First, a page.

This request is related to my disability because:





My [physician/psychiatrist/psychologist/therapist/social worker/occupational therapist /other individual] has deemed these accommodations/modifications necessary due to my disability. I can provide this verification if you need it.

Federal and state law require that a housing provider reasonably accommodate tenants/occupants and applicants who have disabilities.

Please respond to this request, in writing, by [date]. Please understand that failure to respond to a reasonable accommodation, undue delay in responding, or unlawfully denying a reasonable accommodation request constitutes disability discrimination. See Cal. Code Regs. tit. 2, § 12177(e). Feel free to contact me at [your e-mail address/phone number]. Thank you for your attention to this request.



[Your name]


[Your address]



The Housing Authority will probably ask you to sign a medical release form after you send in your request. This form gives them permission to talk to a third party to verify the need for the accommodation. They usually ask for this when the resident’s need for the accommodation or modification is not obvious. A verification letter confirms that the person has a disability-related need for the change they are requesting. Below is a sample for medical verification letters which you can request ask your medical provider to fill out so you can attach it to your initial reasonable accommodation/reasonable modification request to hopefully speed up the process and reduce the paperwork back-and-forth which can occur. Additionally, you can view our resource “Reasonable Accommodation and Modification Requests in Housing: Verification Letters” for more information about verification letters.

Sample Verification Letter from a Medical Professional


To [Housing Authority]:


I am the [physician/psychiatrist/psychologist/therapist/social worker/occupational therapist] for [patient/client name] and I am familiar with [his/her/their] condition. [Patient’s name] has a disability that causes certain functional limitations. These limitations include [list functional limitations that require the requested accommodation]:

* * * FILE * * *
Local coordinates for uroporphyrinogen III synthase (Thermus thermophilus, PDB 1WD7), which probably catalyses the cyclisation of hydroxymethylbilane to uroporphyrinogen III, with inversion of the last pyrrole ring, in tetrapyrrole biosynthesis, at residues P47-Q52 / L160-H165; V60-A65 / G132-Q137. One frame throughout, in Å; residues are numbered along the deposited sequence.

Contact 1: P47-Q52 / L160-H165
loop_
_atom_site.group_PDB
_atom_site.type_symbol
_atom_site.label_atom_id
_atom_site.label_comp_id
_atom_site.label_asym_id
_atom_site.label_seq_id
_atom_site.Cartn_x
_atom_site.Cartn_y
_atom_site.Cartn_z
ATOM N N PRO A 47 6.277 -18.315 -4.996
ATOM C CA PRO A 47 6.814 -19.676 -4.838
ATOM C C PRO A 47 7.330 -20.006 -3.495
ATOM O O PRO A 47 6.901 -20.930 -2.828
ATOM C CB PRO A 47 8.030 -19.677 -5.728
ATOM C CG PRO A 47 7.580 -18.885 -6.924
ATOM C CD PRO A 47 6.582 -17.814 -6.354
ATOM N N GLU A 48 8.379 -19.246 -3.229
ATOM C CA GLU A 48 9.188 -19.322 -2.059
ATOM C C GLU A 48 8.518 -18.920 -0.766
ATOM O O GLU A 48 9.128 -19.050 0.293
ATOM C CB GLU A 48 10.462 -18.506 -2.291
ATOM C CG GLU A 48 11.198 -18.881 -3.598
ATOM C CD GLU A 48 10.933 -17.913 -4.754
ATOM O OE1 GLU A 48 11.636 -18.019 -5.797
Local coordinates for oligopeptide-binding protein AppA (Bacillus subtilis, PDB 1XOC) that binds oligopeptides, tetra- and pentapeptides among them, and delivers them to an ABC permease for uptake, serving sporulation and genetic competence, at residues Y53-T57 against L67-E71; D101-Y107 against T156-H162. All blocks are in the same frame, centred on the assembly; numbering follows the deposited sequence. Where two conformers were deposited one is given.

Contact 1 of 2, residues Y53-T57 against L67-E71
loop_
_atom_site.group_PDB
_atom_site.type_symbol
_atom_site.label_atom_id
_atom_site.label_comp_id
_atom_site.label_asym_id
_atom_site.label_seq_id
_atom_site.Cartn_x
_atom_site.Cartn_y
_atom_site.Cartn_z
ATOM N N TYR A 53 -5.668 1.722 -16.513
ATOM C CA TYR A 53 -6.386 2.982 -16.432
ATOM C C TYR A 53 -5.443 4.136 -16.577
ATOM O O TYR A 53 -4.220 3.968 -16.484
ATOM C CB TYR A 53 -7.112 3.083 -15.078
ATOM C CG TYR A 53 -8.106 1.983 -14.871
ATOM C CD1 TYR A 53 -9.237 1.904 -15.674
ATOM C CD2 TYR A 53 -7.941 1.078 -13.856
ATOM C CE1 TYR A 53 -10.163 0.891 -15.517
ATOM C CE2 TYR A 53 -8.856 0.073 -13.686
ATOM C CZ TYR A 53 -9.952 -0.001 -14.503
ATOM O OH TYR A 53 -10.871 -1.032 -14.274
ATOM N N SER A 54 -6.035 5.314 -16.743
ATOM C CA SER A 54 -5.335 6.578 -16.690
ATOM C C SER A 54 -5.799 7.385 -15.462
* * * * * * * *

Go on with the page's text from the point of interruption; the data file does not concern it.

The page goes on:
[The requested accommodation] is necessary for [patient/client name] to live in the community and use and enjoy [his/her/their] dwelling by [describe how the accommodation will assist or support the individual [list the limitations that require the requested accommodation]:






Thank you for providing this reasonable accommodation for [patient/client name].



[Name and Title]

Getting Your PHA to Respond to Your Requests

For most Housing Authorities, your main point of contact should be your Eligibility/Case Worker. If you do not have one, you do not know how to contact them, or you are not sure who to contact, start with asking whether there is a 504 or ADA coordinator. You can try to get the contact information for the coordinator.

If the Housing Authority is unresponsive to your request after you have given them some time to review it, it may be helpful to contact your local HUD Public Housing Field office to see if they can help you get the Housing Authority to respond to you. You can find the contact number for your local HUD office here - https://www.hud.gov/program_offices/public_indian_housing/about/field_office If this doesn’t work, it may also be helpful to contact your local government officials or your Congressperson for help getting your Housing Authority to respond to you (https://www.house.gov/representatives/find-your-representative).

Enforcing Your Rights: Complaints and Lawsuits

If a Housing Authority denies your request for reasonable accommodations or modifications, you have several options. Your options are outlined below. Keep in mind that ultimately you might need to file an administrative complaint or a lawsuit to enforce your rights. These options can take a long time.

Informal Hearings

You may be able to ask the Housing Authority for an informal hearing. This may offer the simplest and quickest resolution for you. Although federal regulations do not guarantee the right to an informal hearing for reasonable accommodation requests, many Housing Authorities include the right to an informal hearing in their Administrative Plans. Please know that the procedures for requesting an informal hearing will vary for each Housing Authority. However, most Housing Authorities have a deadline for requesting an informal hearing and most written notices should advise you about the deadlines for challenging the Housing Authorities action or decision. Check your denial letter and if there is no information about deadlines provided, check the Housing Authority’s Administrative Plan to make sure you request a hearing before the deadline. If you miss the deadline, and the reason you missed it is disability-related, you can request a reasonable accommodation that the Housing Authority grant your request for hearing even though you are past the deadline.